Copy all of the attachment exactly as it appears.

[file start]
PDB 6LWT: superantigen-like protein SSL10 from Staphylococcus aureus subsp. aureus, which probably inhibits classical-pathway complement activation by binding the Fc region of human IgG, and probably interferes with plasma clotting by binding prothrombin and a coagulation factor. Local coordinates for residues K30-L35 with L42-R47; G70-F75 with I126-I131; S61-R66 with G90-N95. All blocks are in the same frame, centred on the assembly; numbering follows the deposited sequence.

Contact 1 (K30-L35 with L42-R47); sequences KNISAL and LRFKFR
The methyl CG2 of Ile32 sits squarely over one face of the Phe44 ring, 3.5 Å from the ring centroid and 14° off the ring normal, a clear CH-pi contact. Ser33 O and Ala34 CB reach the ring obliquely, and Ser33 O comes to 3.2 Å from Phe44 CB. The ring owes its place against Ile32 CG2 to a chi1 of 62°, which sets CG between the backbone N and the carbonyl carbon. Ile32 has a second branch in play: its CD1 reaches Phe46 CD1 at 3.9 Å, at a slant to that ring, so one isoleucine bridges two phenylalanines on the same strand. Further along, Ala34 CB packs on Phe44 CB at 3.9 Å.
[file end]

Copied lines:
PDB 6LWT: superantigen-like protein SSL10 from Staphylococcus aureus subsp. aureus, which probably inhibits classical-pathway complement activation by binding the Fc region of human IgG, and probably interferes with plasma clotting by binding prothrombin and a coagulation factor. Local coordinates for residues K30-L35 with L42-R47; G70-F75 with I126-I131; S61-R66 with G90-N95. All blocks are in the same frame, centred on the assembly; numbering follows the deposited sequence.

Contact 1 (K30-L35 with L42-R47); sequences KNISAL and LRFKFR
The methyl CG2 of Ile32 sits squarely over one face of the Phe44 ring, 3.5 Å from the ring centroid and 14° off the ring normal, a clear CH-pi contact. Ser33 O and Ala34 CB reach the ring obliquely, and Ser33 O comes to 3.2 Å from Phe44 CB. The ring owes its place against Ile32 CG2 to a chi1 of 62°, which sets CG between the backbone N and the carbonyl carbon. Ile32 has a second branch in play: its CD1 reaches Phe46 CD1 at 3.9 Å, at a slant to that ring, so one isoleucine bridges two phenylalanines on the same strand. Further along, Ala34 CB packs on Phe44 CB at 3.9 Å.